If you have children, they should not play around your casting area. Children are many times more sensitive to lead than adults. Lead in infants/children can cut 10's of IQ points from the adult they may become. The difference between a 105 IQ and a 115 IQ is huge.
Change your clothes and wash before re-entering the family area or eating. Wear disposable gloves and a respirator. Wash your hands and face before eating or smoking.
Casting laundry should be separate from family laundry.
Work outside for maximum ventilation. At least, work next to a big opening door like a double garage door that is up.
This seems like a lot of fuss about what seem like nothing, but lead sneaks up on you. It doesn't hurt or make a noise, but it binds to your tissue. A threshold is passed at around 2.5grams then you are in deep medical trouble.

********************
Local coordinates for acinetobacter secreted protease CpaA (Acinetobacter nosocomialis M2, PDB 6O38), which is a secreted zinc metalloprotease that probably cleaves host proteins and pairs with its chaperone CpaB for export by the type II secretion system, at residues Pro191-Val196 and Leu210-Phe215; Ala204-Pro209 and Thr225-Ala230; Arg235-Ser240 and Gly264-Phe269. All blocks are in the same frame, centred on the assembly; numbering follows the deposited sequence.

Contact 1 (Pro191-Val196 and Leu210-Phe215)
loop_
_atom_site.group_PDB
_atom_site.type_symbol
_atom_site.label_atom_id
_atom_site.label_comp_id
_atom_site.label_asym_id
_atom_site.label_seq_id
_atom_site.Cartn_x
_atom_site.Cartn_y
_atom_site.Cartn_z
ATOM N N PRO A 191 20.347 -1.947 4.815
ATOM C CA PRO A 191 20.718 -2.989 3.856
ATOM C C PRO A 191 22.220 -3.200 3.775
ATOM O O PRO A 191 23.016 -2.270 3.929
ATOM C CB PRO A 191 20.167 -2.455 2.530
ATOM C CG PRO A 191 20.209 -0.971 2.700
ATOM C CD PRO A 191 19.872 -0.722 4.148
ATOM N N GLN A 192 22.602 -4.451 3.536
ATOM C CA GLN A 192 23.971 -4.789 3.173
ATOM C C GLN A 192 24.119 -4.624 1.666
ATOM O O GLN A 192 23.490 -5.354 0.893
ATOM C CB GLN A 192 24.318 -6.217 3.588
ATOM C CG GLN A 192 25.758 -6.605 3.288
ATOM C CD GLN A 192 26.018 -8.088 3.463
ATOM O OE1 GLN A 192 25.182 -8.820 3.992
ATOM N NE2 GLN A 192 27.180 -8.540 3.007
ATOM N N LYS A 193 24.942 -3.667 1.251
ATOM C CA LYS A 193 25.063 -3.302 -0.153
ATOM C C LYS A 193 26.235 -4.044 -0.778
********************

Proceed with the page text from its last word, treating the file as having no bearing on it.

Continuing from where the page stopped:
Excellent advice. Once it's in your body, it's hard to get it flushed out.
You definitely can make hardened lead bullets. I don't know the recipe or heat treat schedule, but I've seen the results from a black powder enthusiast who dialed that process in.
"hardened lead boolits"
Absolutely, after your alloy is perfect for flow & fill.
With a dialed-in process, chilled bullets can be much harder than "as-cast" boolits. Temp hardening is cheap.
Surface hardening by cold-working is well known, but it might be so process intensive that it's cheaper (anyone who is successful at casting must consider their time valuable) to use a surplus copper/steel jacketed bullet, even if the jacketed bullet needs resizing, or a nylon discarding-sabot.
We still have UPS/DHL/FedEx, and money goes a long way toward a rapid acquisition of thousands of factory-made jacketed bullets.
Surplus and blem's even more so.
Knowledge of how, and a little practice doing, are a good thing, but we can still order high-tech perfection in thousand lots. The price is modest and the quality is near-perfection when compared to our little garage and backyard foundries. Carry on.
I second the stock up now, in the EU we are seeing steel and zinc wheel weights replacing the lead. The church roof is still good for lead sheet though ;-)